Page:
The 36th anniversary of Operation Blue Star was marred by a minor scuffle and heated arguments between Sikh activists and police as they forced their entry into the Golden Temple in Amritsar on Saturday, police said.
The Sikh activists and leaders wanted to gather in large numbers at the Akal Takht, the highest temporal seat of the Sikh religion, in the Golden Temple complex that has not opened officially due to the coronavirus lockdown.
They were initially stopped by the police, but later after heated arguments, they managed to reach the shrine complex where prayers were performed with a few devotees in attendance.
In view of the violent clashes that took place during the anniversary in the past, security agencies had been on alert in and around the holy city of Amritsar, around 250 km from state capital Chandigarh, ahead of the Operation Blue Star anniversary.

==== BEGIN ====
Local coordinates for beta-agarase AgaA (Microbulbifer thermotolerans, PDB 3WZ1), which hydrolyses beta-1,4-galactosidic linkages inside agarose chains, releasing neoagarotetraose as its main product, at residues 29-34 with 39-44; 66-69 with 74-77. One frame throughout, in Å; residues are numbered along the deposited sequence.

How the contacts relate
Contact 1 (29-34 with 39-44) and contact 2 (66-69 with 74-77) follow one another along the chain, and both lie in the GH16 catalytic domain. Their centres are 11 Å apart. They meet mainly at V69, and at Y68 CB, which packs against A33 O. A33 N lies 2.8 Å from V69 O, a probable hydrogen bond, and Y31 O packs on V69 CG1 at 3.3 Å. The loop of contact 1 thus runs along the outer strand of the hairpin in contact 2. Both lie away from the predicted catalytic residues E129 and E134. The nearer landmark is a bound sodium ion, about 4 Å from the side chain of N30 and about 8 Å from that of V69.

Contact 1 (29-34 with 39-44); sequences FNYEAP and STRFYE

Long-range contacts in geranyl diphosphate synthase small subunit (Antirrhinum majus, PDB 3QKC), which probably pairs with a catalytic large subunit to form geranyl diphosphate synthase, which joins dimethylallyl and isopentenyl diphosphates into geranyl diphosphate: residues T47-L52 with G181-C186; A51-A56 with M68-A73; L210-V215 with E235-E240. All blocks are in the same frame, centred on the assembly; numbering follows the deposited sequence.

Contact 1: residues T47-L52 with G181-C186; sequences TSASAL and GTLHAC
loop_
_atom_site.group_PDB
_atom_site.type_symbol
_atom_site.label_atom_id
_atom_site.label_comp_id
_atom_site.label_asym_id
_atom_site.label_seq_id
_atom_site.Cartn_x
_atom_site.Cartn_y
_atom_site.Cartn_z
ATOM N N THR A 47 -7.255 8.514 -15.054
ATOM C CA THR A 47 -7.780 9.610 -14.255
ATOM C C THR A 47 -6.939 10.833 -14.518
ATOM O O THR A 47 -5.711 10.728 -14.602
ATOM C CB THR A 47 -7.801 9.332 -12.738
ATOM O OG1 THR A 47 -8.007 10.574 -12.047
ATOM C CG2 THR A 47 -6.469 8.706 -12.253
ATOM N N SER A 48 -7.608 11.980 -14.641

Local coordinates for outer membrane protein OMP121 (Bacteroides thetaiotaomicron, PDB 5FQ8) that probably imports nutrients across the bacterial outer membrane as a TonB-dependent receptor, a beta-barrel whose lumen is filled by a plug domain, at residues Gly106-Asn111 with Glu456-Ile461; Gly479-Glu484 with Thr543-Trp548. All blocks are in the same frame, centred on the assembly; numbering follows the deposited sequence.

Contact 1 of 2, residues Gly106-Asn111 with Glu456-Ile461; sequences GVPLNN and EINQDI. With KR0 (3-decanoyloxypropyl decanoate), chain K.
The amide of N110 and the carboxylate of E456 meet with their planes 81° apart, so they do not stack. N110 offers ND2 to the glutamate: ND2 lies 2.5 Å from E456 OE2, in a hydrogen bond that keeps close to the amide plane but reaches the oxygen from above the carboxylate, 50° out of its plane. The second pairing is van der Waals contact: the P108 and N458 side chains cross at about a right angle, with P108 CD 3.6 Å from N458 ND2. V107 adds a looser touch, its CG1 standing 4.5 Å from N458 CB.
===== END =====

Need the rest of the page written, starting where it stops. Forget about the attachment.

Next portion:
Operation Blue Star was carried out by the Indian Army at the Darbar Sahib complex between June 1 and 8, 1984.
Every year, prayers are held at the Akal Takht by radical Sikh organization Dal Khalsa to mark the anniversary of the Army operation carried out to flush out heavily-armed terrorists from inside the complex.
As for threats to peace due to the observance of Operation Blue Star anniversary, Chief Minister Amarinder Singh said on Friday that nobody would be allowed to disrupt the peace of Punjab, which had lost 35,000 lives during the dark days of terror.
“No Punjabi wants this,” he said, adding that it was only a handful of anti-India elements that continued to try and provoke people in the name of Khalistan every now and then.